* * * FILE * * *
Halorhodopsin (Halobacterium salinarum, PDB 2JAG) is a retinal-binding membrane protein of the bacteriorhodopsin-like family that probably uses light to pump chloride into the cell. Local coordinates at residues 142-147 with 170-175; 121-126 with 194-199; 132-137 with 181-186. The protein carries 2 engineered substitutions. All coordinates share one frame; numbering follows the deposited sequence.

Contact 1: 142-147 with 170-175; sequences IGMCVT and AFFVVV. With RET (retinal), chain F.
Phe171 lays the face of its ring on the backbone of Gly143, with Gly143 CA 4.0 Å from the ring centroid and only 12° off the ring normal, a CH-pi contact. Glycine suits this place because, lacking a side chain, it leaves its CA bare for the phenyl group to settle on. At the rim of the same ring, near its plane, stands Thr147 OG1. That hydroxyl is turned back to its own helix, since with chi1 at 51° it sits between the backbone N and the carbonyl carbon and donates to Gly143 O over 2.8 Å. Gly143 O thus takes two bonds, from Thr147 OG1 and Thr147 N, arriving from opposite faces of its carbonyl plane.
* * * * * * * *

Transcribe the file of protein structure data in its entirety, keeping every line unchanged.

Halorhodopsin (Halobacterium salinarum, PDB 2JAG) is a retinal-binding membrane protein of the bacteriorhodopsin-like family that probably uses light to pump chloride into the cell. Local coordinates at residues 142-147 with 170-175; 121-126 with 194-199; 132-137 with 181-186. The protein carries 2 engineered substitutions. All coordinates share one frame; numbering follows the deposited sequence.

Contact 1: 142-147 with 170-175; sequences IGMCVT and AFFVVV. With RET (retinal), chain F.
Phe171 lays the face of its ring on the backbone of Gly143, with Gly143 CA 4.0 Å from the ring centroid and only 12° off the ring normal, a CH-pi contact. Glycine suits this place because, lacking a side chain, it leaves its CA bare for the phenyl group to settle on. At the rim of the same ring, near its plane, stands Thr147 OG1. That hydroxyl is turned back to its own helix, since with chi1 at 51° it sits between the backbone N and the carbonyl carbon and donates to Gly143 O over 2.8 Å. Gly143 O thus takes two bonds, from Thr147 OG1 and Thr147 N, arriving from opposite faces of its carbonyl plane.